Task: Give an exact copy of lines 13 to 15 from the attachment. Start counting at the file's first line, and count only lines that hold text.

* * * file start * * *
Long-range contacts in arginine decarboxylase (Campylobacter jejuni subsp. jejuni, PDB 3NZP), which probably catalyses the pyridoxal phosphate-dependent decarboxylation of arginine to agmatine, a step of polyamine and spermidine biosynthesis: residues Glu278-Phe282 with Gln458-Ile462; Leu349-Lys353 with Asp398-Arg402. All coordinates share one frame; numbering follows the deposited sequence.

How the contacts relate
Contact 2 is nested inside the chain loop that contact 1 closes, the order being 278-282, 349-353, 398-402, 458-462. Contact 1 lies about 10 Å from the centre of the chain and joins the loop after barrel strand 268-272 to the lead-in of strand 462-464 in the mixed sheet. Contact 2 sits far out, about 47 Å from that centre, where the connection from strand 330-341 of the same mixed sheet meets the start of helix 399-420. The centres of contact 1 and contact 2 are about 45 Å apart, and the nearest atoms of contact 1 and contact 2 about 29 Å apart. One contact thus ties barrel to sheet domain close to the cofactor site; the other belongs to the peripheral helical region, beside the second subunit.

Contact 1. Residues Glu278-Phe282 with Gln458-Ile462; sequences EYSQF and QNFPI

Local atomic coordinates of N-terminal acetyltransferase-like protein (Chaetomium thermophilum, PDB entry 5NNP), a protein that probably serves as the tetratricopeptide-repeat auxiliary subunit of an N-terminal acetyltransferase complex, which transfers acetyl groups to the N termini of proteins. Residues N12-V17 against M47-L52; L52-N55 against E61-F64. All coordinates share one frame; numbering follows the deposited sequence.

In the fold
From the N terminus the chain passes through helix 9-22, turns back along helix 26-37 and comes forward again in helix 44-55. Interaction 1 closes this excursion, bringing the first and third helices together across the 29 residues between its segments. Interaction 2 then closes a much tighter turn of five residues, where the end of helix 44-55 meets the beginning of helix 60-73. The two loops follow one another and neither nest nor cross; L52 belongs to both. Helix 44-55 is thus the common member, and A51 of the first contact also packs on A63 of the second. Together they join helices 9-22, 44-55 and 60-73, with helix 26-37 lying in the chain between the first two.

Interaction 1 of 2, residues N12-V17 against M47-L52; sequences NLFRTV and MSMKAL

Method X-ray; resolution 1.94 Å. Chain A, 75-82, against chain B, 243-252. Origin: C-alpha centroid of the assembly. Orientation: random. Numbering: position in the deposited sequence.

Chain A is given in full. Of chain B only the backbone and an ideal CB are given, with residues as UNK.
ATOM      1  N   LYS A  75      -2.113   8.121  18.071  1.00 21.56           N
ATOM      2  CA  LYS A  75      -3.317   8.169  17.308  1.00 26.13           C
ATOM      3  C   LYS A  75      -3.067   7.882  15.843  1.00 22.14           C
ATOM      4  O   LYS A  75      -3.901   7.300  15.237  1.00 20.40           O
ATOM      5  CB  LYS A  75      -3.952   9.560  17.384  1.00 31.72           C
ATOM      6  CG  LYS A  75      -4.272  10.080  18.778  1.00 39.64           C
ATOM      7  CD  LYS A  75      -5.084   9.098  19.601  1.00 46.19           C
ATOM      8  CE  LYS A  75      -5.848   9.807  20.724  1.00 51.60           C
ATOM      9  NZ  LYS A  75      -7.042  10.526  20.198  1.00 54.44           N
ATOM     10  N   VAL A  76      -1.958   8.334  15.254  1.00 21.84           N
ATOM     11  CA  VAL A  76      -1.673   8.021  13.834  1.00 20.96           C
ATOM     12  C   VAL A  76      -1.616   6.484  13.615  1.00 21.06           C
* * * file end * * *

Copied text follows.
ATOM      3  C   LYS A  75      -3.067   7.882  15.843  1.00 22.14           C
ATOM      4  O   LYS A  75      -3.901   7.300  15.237  1.00 20.40           O
ATOM      5  CB  LYS A  75      -3.952   9.560  17.384  1.00 31.72           C